Description

Correlation measures

The correlations between constructs are used in a lot of occasions, indices etc, and present a standard statistic. Several types of correlations can be requested via the function constructCor.

  • Pearson or Product-moment correlation (PMC)
  • Kendall’s tau rank correlation
  • Spearman’s rank correlation

Root mean square correlation

Also, the Root mean square (RMS) correlation, also known as ‘quadratic mean’ of the inter-construct correlations, can be calculated using the function constructRmsCor. The RMS serves as a simplification of the correlation table. It reflects the average relation of one construct with all other constructs. Note that as the correlations are squared during its calculation, the RMS is not affected by the sign of the correlation (cf. Fransella, Bell & Bannister, 2003, p. 86).

Somers’ D

As suggested by Hinkle (1965) the relationships between constructs may take several different forms (reciprocal, hierarchical etc.). Several authors have suggested the use of asymmetric measures of association as an indicator for the type of relationship present (cf. Fransella et al., 2003). Currently only the software Gridstat (Bell, 2009) allows to calculate the asymmetric measure Somers’ D (Somers, 1962). The calculation of Somers’ D in OpenRepGrid is prompted via the function constructD.

R-Code

Correlation measures

constructCor(mackay1992) 

##############################
Correlation between constructs
##############################

Type of correlation:  pearson 

                        1    2    3    4    5    6
Quick - *Slow       1     0.38 0.77 0.13 0.52 0.29
*Satisfied - Bitter 2          0.18 0.82 0.56 0.29
Talkative - *Quiet  3               0.14 0.72 0.58
*Succesful - Loser  4                    0.64 0.47
Emotional - *Calm   5                         0.92
*Caring - Selfish   6                             

you can select between the different types of correlation by setting the argument method to "pearson", "kendall" or "spearman". To request a Spearman rank correlation type

constructCor(mackay1992, method="spearman") 

##############################
Correlation between constructs
##############################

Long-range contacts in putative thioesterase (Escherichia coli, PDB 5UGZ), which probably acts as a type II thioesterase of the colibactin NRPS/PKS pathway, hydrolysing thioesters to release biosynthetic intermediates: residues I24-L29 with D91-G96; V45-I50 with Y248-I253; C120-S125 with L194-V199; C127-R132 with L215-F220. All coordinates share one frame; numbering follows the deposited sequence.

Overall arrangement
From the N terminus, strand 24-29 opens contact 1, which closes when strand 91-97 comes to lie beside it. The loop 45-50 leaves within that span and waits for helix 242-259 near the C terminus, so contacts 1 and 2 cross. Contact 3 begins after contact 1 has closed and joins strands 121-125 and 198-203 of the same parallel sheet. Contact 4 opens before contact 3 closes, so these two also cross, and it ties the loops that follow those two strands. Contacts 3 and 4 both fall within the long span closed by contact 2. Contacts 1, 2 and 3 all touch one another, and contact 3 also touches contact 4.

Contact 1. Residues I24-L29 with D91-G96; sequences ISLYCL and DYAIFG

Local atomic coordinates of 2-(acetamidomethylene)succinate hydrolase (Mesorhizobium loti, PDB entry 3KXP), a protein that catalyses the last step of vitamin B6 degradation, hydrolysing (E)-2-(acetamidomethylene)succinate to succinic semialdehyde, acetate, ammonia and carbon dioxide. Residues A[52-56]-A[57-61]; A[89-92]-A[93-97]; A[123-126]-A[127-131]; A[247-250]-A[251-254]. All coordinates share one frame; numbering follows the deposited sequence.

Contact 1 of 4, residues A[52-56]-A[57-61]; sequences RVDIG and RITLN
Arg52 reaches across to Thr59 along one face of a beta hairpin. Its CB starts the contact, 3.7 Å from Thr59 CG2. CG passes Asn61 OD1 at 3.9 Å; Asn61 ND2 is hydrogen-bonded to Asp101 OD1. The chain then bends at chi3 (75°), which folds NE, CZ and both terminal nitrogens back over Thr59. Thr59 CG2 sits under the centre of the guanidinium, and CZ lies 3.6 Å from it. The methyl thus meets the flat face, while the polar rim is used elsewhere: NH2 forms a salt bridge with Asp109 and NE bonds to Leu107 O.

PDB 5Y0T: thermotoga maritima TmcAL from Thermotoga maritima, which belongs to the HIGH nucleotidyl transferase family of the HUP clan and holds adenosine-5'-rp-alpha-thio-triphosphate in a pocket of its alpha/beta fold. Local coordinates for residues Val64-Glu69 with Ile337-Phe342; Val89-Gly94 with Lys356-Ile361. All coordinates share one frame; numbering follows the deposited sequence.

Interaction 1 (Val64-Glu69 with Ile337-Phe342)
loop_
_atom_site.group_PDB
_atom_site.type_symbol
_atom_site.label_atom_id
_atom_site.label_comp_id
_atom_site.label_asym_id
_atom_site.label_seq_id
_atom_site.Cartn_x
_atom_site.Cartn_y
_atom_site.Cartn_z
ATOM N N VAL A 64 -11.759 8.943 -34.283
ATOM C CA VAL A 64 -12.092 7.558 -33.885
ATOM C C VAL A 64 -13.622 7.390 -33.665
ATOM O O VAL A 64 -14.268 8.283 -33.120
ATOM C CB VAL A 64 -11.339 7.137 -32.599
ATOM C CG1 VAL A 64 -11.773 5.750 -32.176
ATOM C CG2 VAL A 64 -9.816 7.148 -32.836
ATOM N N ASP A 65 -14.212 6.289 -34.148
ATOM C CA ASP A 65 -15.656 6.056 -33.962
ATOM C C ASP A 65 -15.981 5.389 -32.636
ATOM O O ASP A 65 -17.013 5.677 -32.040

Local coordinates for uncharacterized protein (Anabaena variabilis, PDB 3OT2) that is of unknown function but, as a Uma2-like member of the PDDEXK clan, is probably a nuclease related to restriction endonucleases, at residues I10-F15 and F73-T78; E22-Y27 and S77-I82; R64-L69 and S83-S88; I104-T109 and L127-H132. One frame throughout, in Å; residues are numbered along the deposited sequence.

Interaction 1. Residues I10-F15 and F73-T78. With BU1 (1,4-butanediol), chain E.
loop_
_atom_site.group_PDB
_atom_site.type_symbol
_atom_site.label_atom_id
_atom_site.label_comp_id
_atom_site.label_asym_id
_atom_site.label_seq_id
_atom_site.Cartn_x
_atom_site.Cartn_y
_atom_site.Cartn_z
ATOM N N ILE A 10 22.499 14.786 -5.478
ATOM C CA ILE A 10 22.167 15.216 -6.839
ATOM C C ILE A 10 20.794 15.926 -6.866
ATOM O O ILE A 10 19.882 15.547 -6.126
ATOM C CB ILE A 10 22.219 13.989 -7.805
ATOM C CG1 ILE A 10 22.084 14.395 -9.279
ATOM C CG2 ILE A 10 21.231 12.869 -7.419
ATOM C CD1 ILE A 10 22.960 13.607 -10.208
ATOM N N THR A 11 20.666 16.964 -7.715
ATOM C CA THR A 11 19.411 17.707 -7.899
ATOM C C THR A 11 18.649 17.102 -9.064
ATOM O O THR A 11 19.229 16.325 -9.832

Type of correlation:  spearman 

                        1    2    3    4    5    6
Quick - *Slow       1     0.50 0.83 0.00 0.56 0.19
*Satisfied - Bitter 2          0.09 0.56 0.64 0.13
Talkative - *Quiet  3               0.00 0.39 0.21
*Succesful - Loser  4                    0.69 0.49
Emotional - *Calm   5                         0.81
*Caring - Selfish   6                             

To format the output several arguments are available. See ?print.constructCor for more printing options.

r <- constructCor(mackay1992)
print(r, digits=5, col.index=F)

##############################
Correlation between constructs
##############################

Type of correlation:  pearson 

                         1       2       3       4       5       6
Quick - *Slow              0.37709 0.77226 0.12913 0.51682 0.28911
*Satisfied - Bitter                0.18383 0.81969 0.56239 0.28917
Talkative - *Quiet                         0.13771 0.71984 0.57656
*Succesful - Loser                                 0.63623 0.47133
Emotional - *Calm                                          0.92394
*Caring - Selfish                                                 

Root mean square correlation

To calulate the RMS correlation

constructRmsCor(fbb2003)  

##########################################
Root-mean-square correlation of constructs
##########################################

                                        RMS
(1) clever - not bright                0.66
(2) disorganized - organized           0.58
(3) listens - doesn't hear             0.61
(4) no clear view - clear view of life 0.46
(5) understands me - no understanding  0.53
(6) ambitious - no ambition            0.30
(7) respected - not respected          0.62
(8) distant - warm                     0.25
(9) rather aggressive - not aggressive 0.29

Average of statistic 0.48 
Standard deviation of statistic 0.15 

Somers’ D

Somers’ D is an asymmetric measure. As a default the columns are the dependent the rows the independent variables.

constructD(fbb2003)

############################
Somers' D between constructs
############################

Direction: columns are set as dependent
                                          1    2    3    4    5    6    7
(1) clever - not bright              1  1.0 -0.6  0.9 -0.5  0.6  0.2  0.8
(2) disorganized - organized         2 -0.7  1.0 -0.6  0.4 -0.3 -0.2 -0.7
(3) listens - doesn't hear           3  1.0 -0.5  1.0 -0.4  0.8  0.1  0.7
(4) no clear view - clear view of l  4 -0.6  0.4 -0.5  1.0 -0.2 -0.6 -0.5
(5) understands me - no understandin 5  0.8 -0.3  0.9 -0.2  1.0  0.0  0.6
(6) ambitious - no ambition          6  0.2 -0.2  0.1 -0.5  0.0  1.0  0.3
(7) respected - not respected        7  0.8 -0.7  0.7 -0.4  0.5  0.3  1.0
(8) distant - warm                   8  0.0 -0.1  0.0 -0.2  0.0  0.2 -0.1
(9) rather aggressi - not aggressive 9 -0.1 -0.4 -0.2 -0.2 -0.2  0.1  0.0
                                        8    9
(1) clever - not bright               0.0 -0.1
(2) disorganized - organized         -0.1 -0.4
(3) listens - doesn't hear            0.0 -0.2
(4) no clear view - clear view of l  -0.2 -0.2
(5) understands me - no understandin  0.0 -0.2
(6) ambitious - no ambition           0.2  0.1
(7) respected - not respected        -0.1  0.0
(8) distant - warm                    1.0  0.5
(9) rather aggressi - not aggressive  0.5  1.0

To set the rows as dependent, type

constructD(fbb2003, dep="r")

The returned data is in all cases a matrix or a data.frame, so you can easily extract the data you need for further calculations.

Literature

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